In the above,

accessControl$ is name for observable , and

accessControl is name for the variable

And below is the way I access it inside ngOnInit()

ngOnInit() {

this.accessControl$.subscribe(hello => {
	console.log("accessControl ", hello);
	this.accessControl = hello;
});

}

Example-2 - Http's Observable

Angular 7 Http Service now returns an Observable by default instead of a Promise. Let's see how we can handle this. First adding the HttpModule in the app.module.ts:

import { HttpModule } from '@angular/http';

@NgModule({
  imports: [
    .
    .
    HttpModule
    ]
    .
    .
})
export class AppModule {}
import { Http } from '@angular/http';
export class AppComponent {

  constructor(private http: Http) { }

}

extractData(response) {
  const body = response.json();
  return body || { };
}

// Now we make a request to a cool API service:

ngOnInit() {
  this.http.get('https://jsonplaceholder.typicode.com/posts')
    .pipe(map(this.extractData))
    .subscribe(this.handleData, this.handleError, this.handleComplete);
}

The subscribe method allows us to handle three cases:

When it's all good and there are data (we will call a method named handleData) When it's very bad and there is an error (we will call a method named handleError) When the flow gets closed (we will call a method named handleComplete)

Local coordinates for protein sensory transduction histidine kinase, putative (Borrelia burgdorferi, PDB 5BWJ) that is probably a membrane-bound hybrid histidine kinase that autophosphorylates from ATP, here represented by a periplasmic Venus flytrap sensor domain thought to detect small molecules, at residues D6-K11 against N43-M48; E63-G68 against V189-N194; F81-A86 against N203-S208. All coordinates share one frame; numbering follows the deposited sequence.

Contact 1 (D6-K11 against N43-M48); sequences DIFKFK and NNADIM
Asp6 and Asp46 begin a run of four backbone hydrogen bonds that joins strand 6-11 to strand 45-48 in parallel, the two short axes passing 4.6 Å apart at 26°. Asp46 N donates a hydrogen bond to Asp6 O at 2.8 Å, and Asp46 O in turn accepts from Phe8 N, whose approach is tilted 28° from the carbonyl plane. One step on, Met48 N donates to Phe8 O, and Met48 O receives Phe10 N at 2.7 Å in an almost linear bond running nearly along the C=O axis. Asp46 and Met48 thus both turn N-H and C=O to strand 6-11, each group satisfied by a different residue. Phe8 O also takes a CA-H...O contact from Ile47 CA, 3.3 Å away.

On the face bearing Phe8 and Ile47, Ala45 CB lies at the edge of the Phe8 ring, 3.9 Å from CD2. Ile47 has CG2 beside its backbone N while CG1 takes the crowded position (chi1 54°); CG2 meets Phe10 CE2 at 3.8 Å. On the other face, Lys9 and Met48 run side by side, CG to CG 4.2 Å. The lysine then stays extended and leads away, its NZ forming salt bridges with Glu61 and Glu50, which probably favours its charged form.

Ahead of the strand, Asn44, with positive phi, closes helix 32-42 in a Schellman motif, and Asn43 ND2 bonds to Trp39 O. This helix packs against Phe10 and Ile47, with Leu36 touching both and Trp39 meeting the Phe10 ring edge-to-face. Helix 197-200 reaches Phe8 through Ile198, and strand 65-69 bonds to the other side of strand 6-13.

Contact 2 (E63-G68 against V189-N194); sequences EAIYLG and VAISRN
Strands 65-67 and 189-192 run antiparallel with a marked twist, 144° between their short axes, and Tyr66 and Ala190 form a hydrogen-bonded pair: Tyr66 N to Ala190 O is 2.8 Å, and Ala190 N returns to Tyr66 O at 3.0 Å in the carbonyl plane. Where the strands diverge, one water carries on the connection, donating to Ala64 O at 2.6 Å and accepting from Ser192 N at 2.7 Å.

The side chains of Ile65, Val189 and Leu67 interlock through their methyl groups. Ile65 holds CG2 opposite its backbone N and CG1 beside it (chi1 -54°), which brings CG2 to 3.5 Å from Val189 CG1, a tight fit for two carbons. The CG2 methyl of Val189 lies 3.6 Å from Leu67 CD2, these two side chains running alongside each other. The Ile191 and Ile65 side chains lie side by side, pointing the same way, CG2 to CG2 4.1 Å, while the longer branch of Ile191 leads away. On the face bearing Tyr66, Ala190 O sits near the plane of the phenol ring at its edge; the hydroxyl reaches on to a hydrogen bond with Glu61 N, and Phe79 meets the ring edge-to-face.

Map

Map’s job is to transform things.

map is a pretty simple operator. It takes a projection function (here its the extractData function), and applies it to each value that comes from the source observable.

Observables compared to promises

Observables are often compared to promises. Here are some key differences:

Observables are declarative; computation does not start until subscription. Promises execute immediately on creation. This makes observables useful for defining recipes that can be run whenever you need the result.

Observables provide many values. Promises provide one. This makes observables useful for getting multiple values over time.

Observables differentiate between chaining and subscription. Promises only have .then() clauses. This makes observables useful for creating complex transformation recipes to be used by other part of the system, without causing the work to be executed.

Observables subscribe() is responsible for handling errors. Promises push errors to the child promises. This makes observables useful for centralized and predictable error handling.